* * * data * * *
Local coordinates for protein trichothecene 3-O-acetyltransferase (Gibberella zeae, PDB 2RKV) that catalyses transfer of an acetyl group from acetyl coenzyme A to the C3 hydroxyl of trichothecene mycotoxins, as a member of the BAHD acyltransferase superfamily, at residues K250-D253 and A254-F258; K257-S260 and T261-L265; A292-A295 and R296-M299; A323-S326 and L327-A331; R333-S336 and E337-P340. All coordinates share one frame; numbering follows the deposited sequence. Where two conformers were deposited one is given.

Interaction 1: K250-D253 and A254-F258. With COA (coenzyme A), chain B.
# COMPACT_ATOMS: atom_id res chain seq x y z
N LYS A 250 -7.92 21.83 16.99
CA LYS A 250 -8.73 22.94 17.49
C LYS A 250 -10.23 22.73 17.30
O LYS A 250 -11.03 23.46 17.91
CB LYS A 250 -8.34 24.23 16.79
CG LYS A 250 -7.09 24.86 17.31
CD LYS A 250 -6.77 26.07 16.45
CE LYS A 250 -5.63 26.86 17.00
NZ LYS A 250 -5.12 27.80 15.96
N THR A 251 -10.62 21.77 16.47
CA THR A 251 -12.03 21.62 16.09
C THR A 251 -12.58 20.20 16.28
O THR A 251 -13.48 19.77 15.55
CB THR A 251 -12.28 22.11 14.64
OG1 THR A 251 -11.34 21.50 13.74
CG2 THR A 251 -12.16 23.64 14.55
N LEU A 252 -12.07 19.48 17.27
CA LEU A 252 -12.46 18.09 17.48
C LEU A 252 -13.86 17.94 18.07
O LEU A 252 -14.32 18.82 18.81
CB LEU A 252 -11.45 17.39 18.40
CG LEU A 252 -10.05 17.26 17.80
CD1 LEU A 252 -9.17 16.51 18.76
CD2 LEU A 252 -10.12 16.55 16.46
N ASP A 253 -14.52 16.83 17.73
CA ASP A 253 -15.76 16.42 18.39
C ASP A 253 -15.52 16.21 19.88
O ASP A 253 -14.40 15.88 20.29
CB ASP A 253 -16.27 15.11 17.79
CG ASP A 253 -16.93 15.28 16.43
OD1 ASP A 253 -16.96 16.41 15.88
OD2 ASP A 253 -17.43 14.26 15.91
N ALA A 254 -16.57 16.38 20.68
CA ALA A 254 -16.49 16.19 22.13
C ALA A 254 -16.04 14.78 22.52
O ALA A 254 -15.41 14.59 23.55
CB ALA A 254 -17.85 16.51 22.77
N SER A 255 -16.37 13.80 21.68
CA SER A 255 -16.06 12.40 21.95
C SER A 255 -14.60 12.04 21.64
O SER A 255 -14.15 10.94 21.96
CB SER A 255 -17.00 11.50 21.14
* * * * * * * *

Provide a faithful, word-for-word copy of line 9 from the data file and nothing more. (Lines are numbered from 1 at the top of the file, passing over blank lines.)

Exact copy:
CG LYS A 250 -7.09 24.86 17.31